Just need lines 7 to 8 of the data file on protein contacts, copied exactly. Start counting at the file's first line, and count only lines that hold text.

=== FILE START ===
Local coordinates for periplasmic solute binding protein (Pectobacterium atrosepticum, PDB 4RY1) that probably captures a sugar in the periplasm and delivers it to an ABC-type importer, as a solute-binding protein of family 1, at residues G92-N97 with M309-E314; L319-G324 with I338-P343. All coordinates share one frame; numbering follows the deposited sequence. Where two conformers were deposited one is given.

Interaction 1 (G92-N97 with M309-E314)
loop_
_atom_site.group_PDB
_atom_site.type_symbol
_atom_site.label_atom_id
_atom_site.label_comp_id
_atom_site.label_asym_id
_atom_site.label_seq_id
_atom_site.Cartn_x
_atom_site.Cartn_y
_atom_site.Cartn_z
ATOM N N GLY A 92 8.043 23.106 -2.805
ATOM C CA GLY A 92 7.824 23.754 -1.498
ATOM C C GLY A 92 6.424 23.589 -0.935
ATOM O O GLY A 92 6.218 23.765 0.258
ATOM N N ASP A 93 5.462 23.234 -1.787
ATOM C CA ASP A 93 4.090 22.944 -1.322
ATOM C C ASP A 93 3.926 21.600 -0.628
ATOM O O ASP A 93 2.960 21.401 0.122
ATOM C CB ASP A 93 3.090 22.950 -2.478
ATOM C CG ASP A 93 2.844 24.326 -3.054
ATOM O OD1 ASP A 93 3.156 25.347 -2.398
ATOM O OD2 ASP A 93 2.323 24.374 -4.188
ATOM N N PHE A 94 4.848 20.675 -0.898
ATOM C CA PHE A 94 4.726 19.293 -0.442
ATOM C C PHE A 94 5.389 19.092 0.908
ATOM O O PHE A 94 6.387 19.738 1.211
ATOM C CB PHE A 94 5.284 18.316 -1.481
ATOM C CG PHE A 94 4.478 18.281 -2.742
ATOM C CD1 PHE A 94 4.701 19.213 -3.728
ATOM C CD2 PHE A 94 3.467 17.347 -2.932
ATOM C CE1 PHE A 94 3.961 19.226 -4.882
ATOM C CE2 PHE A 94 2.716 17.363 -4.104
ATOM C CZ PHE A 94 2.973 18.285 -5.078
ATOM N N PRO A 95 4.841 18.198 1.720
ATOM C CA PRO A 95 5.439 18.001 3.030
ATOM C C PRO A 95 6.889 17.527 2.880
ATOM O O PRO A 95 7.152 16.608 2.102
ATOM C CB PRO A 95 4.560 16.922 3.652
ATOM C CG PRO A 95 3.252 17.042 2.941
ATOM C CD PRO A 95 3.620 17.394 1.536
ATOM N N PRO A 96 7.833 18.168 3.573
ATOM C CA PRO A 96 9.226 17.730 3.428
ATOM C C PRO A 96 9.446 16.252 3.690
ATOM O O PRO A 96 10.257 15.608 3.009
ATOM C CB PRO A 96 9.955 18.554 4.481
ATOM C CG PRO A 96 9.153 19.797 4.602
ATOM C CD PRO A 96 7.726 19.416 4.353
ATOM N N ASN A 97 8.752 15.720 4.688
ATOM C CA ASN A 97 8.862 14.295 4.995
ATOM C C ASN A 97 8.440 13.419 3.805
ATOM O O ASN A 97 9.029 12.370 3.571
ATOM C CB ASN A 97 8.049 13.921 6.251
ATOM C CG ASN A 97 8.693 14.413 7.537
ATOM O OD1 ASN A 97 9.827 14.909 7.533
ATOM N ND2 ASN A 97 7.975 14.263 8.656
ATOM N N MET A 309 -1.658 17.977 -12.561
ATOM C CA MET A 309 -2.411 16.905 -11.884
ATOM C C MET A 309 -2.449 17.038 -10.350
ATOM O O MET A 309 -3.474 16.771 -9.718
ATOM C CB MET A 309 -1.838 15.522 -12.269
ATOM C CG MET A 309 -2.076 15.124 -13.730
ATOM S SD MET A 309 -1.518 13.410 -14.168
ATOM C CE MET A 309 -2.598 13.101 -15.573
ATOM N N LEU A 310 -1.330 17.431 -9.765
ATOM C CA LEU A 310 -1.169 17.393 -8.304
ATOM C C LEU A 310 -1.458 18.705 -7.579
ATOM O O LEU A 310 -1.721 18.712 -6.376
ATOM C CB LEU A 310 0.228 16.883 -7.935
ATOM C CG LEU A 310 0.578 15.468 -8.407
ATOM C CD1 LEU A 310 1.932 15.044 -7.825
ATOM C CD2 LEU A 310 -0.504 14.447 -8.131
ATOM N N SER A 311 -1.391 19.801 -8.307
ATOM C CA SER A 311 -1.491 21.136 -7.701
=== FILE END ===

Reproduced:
_atom_site.label_comp_id
_atom_site.label_asym_id